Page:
15 December 2008

You can't always get what you want

It's only fair that Priceline would eventually dump us in some post-apocalyptic tenement camp sooner or later, to appease the hotel gods and karmically account for the palatial accommodations we've been scoring on the cheap for the last month. And what better place to do that than Baton Rouge. In case you were thinking of staying there, here are some observations on the Extended Stay America hotel on beautiful Corporate Blvd.:

Your first impression is the hotel staff. Combative and unfeeling, it's your first encounter with a trend you'll experience fully in your stay in town: nobody cares. Living to fight another day is top priority here, and that doesn't involve making sure your stranger ass is comfortable. The second thing you notice is that your room key doesn't work. You notice this because you can't open the door. So you go back to the front desk. You think about taking the stairs, but you fear you'll run into a week-old corpse, so you don't. Then the third thing you notice is the tawdry, melodramatic porno-style "oh-my-god-yes-don't-stop" moaning coming from room 328. Sure, it's hot, more or less, but it'll give you second thoughts about sleeping in your bed later. The lady shows up to let you in the room, advising that if you need to leave the room at some point, to just prop the door open, it'll be fine, and that's when you're knocked on your back by the fourth thing you notice, which is that the room smells exactly like a Long John Silver's bathroom. Reeks, to the point of suffocation. It's too cold to open the windows, so you turn the wall-unit fan on, until you notice it's full of Chee-tos and cigarette butts, so you turn it off. Then you notice too late that there's no toilet paper, and when you move to call the front desk, you notice the phone doesn't work. Not that you would wanna put your face anywhere near that thing. You look under the bed to make sure it's plugged in, which it is, but you stop looking as soon as you notice one solitary Dorito resting on top of a bar of half-used soap. You're tempted to just wipe your ass on the wall like everyone else seems to have done, in noticing the sixth or seventh thing, which is that every square inch of surface is smeared with traces of past habitation - schmutz, gunk, greasy handprint here, bloody footprint there. You're glad you didn't bring your black light. You turn on the TV with your sleeve and try to tune all this out to what may or may not have been some Sharon Tate B-movie. The cable's kinda scratchy. You notice the smoke detector's been violently pried from the ceiling. You think about the couple in 328, and you think about sleeping on the floor, until you consider the state of the carpet, so you re-consider the bed, and for some reason get so consumed with the whole thing that you check the sheets for bedbugs, and whaddaya know, you find stems of snapped dry spaghetti and hair commingling, and this is why you brought your sleeping bag: to sleep on the bed, in your own sleeping bag. You don't have any choice but to use their pillow, so you suck it up and lie awake, face-up, unable to breathe, because you're sleeping in a Long John Silver's bathroom.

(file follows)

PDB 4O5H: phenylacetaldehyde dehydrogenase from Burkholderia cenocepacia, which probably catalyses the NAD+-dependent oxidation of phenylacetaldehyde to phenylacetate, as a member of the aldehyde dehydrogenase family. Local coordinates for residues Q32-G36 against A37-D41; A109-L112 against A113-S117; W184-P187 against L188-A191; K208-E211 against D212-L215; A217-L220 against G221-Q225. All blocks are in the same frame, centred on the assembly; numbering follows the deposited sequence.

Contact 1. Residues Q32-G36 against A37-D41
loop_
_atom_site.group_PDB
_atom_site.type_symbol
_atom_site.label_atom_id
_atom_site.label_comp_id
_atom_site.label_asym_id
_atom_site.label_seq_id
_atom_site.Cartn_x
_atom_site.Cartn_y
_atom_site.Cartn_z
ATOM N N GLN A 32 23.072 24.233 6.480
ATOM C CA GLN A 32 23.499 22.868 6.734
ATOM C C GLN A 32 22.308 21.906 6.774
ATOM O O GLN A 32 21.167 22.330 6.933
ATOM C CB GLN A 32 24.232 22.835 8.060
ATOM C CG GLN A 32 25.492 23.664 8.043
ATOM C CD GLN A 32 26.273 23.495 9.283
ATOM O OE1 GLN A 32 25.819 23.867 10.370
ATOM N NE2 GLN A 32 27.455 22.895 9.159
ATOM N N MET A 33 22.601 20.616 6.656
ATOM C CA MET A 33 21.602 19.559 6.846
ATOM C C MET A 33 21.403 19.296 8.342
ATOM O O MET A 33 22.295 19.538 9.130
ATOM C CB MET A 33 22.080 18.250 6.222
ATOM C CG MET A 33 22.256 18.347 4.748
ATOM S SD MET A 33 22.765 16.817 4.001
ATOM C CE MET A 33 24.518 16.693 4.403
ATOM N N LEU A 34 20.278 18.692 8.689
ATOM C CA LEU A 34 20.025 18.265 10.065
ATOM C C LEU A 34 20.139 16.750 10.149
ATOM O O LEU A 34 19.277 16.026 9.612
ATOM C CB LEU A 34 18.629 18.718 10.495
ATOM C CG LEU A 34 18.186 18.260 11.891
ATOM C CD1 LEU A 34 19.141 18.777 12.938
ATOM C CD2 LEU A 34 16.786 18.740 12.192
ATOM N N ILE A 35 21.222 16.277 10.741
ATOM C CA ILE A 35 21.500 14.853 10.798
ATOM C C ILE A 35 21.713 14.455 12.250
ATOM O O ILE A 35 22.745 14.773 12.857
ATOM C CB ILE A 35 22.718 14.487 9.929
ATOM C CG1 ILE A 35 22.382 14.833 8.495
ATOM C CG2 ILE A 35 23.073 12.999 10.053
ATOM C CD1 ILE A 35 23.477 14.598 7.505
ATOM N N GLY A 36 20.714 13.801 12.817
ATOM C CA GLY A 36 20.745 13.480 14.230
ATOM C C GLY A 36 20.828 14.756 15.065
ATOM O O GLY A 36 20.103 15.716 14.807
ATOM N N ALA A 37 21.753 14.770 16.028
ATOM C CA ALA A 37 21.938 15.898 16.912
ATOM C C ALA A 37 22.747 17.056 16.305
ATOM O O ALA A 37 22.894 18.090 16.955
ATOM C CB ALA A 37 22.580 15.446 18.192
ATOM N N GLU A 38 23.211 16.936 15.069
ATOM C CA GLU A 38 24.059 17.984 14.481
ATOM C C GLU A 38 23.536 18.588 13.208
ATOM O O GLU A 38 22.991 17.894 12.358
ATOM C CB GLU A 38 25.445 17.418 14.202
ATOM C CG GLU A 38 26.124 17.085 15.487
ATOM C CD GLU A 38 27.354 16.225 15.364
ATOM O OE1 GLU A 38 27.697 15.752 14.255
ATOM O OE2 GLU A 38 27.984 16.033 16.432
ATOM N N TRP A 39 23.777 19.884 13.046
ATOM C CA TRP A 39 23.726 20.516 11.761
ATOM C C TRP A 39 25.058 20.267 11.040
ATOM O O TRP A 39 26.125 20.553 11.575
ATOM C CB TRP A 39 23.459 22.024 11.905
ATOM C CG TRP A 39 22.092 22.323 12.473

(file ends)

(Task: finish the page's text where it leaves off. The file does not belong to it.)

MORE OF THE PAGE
All hope that things will be different in the outside world will be dashed in the morning. At Starbucks, the counter lies beneath a half-inch of standing water, and no one cares. The guy in front of you pleads for them not to make his drink with milk, which elicits the response of "we don't make it with milk, we add it after." The clerk at the convenience store combatively insists that she is not charging you significantly more than the advertised price, doesn't care to check, and doesn't care what you think. You ask the cashier at McDonald's how she's doing, and she looks you dead in the eyes and asks "do you really wanna know?"

You don't need this blog to rehash how and why things reached this point and how to fix them. If you're looking for the short end of the stick, it's here. And really, you can't entirely blame these people for being focused on little more than their own day-to-day survival. Shit's bleak.

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